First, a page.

Result: While your employer is allowed to check whether you leave your home when you claim you are too sick to work, the police isn't. They have powers/rights that normal people and companies don't have, and with those rights come obligations, so they can't just watch you. However, in this case the police was actually the employer, and as an employer, they can do what other employers can do.

        • Exactly, and it sets a horrible precedent. Anything public becomes legally trackable. Your face is always showing. So you can't claim that is private, ergo there's no problem with facial recognition software recognizing and tracking everyplace you go. Suddenly everywhere I go, in a car, on foot, has been noted and recorded. That is the future we are inviting if we do not push back.
      • by dbet (1607261)
        No one is claiming your license plate is private. It's the tracking and storing of data that's a concern.

        Similarly, no one is claiming the heat escaping your house is private, but you still need a warrant to use an infrared camera to "see" inside someone's house. Even though the camera works by seeing what *leaves* the house.
      • Yes but it used to be that you had to physically see it for it to be of any use.

        E.g. Police are looking for a stolen car with the plate ABC - 1234
        Or you are pulled over and they run your plate to double check.

        It was never there so police could track where you have gone for the last 5 years.

      • by Targon (17348)

        Being able to identify someone with a license plate is not the problem, but when does recognition become monitoring a tracking the movements of individuals? Would you want the police to be monitoring your every move all the time, even if you are not doing anything illegal? This is the issue, the "keeping records" part needs to go away. Make it so any license plates scanned are removed from the system after 30 minutes, unless a ticket is given, and it should again be deleted if there is no reason to

      • Re:privacy? (Score:5, Insightful)

        by Hatta (162192) on Thursday August 16, 2012 @08:10AM (#41009401) Journal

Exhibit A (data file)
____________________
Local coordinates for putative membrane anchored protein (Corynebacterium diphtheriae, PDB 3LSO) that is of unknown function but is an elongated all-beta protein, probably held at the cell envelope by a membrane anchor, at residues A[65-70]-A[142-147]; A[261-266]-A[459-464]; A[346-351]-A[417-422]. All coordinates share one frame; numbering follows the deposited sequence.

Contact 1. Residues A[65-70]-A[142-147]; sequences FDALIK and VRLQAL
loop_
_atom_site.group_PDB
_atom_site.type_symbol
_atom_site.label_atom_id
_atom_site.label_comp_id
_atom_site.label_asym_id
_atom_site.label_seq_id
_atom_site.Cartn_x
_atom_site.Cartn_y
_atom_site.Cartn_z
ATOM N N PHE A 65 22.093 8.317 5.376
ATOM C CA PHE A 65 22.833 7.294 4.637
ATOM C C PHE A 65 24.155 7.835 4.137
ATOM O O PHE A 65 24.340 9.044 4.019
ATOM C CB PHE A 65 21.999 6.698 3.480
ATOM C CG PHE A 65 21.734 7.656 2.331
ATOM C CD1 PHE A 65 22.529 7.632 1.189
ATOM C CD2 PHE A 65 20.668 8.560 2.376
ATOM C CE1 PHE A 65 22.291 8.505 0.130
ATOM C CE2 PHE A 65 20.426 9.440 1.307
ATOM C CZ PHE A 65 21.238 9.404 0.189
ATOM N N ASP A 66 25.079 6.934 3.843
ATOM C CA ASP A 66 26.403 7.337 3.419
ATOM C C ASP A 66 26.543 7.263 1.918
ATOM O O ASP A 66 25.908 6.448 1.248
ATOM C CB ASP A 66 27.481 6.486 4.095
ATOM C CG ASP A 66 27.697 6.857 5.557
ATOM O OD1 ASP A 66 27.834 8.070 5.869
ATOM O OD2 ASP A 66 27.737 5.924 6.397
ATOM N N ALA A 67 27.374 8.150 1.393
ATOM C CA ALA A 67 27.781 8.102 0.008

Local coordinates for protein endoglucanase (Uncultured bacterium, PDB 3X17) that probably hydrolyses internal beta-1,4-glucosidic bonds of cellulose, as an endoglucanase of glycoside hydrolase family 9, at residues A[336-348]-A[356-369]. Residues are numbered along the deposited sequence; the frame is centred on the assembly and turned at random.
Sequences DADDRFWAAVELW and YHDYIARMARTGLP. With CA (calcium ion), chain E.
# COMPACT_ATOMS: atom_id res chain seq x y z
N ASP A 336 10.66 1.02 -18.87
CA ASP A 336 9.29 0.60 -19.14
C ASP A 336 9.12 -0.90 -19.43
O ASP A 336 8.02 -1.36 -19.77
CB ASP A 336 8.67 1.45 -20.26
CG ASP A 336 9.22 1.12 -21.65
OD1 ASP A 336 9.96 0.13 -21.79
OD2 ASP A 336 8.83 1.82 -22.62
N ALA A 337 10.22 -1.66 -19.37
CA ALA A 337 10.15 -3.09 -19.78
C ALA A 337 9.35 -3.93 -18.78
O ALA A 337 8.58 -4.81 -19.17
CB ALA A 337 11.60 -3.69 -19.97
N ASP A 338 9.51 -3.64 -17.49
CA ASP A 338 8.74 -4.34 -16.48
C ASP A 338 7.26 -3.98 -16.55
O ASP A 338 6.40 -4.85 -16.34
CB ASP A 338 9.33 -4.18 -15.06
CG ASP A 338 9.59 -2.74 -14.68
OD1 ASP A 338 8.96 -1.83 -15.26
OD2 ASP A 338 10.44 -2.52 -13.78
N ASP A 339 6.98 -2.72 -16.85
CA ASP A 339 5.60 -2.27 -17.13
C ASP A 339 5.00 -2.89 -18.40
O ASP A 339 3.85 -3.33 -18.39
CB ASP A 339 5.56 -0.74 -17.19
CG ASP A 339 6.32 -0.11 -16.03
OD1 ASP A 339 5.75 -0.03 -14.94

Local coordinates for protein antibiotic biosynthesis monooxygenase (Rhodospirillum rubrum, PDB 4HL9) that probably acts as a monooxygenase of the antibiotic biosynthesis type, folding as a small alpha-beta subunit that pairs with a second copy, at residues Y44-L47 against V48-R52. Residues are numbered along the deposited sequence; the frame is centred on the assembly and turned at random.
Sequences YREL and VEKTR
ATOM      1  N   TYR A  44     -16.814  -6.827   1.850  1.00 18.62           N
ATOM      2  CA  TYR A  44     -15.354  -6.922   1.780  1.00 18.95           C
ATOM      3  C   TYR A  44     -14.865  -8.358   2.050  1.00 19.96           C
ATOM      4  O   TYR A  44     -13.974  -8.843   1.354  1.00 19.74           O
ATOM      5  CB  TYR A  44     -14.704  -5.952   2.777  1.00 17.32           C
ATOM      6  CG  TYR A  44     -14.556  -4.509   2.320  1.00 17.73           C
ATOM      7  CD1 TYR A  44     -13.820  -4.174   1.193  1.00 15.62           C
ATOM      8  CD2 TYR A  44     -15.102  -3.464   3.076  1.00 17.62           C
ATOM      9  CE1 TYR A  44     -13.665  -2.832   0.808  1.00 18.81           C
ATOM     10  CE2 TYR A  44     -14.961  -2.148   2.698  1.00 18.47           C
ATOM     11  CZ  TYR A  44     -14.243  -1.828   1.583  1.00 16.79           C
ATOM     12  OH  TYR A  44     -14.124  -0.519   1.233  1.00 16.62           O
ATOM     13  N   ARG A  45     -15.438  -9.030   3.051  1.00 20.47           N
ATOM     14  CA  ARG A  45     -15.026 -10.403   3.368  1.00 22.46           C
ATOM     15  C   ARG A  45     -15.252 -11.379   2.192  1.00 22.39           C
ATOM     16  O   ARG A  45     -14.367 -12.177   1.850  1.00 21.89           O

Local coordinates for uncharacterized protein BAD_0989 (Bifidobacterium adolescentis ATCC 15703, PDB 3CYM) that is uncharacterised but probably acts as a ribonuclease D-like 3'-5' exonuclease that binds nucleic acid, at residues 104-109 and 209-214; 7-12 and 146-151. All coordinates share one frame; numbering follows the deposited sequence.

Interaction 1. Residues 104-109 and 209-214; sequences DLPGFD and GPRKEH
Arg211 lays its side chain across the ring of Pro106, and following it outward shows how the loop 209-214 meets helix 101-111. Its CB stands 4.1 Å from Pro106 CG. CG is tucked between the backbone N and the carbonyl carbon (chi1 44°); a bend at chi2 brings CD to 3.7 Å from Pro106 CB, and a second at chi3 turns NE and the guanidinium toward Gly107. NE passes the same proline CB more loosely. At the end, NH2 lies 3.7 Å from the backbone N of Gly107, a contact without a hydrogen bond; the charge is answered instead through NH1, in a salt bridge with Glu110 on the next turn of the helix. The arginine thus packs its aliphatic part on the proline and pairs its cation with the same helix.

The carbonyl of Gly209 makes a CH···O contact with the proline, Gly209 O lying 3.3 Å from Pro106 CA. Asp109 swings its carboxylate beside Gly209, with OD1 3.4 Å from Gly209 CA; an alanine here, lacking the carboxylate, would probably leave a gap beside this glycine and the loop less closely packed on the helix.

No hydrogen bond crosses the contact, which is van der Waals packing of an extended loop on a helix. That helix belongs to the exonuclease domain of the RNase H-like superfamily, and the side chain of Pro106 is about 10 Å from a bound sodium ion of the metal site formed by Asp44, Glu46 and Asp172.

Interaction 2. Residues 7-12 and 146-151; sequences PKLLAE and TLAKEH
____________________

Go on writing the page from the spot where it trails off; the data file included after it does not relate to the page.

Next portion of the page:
So you would be OK with the entire contents of this database being made public? So not just the police, but your boss or your ex-girlfriend being able to look up your location whenever they want?

        No? That's not OK? Well now that we've established that it's reasonable to feel uncomfortable with some public data being known by some members of the public, can you understand why I'd feel uncomfortable with the police having that information?

        If it's truly public, it should be available to anyone and everyone. If it's not truly public, the police should have to get a warrant before they access it.

  • by Tony Isaac (1301187) on Wednesday August 15, 2012 @09:38PM (#41005399) Homepage

    Every Android device is constantly tracked by Google. You can see this on Google Maps...check out the accuracy and detail of the traffic overlay. Apple does the same thing with iPhones. Both companies comply willingly with law enforcement requests for tracking data. So not only can they read your plate, but they can tell who is in the car with you, where you go, and where you stay.

    Is all this information good, or bad? YES! This information can be used to bring about justice, or it can be grossly abused.

    • by 7-Vodka (195504) on Wednesday August 15, 2012 @11:37PM (#41006339) Journal
      Hey you know what's good for justice? If we embed video cameras in your eyes and microphones in your ears and record everything on the CLOUD.

      That way, if you ever break any laws, no matter how unjust they may be, we can make sure you are justly punished.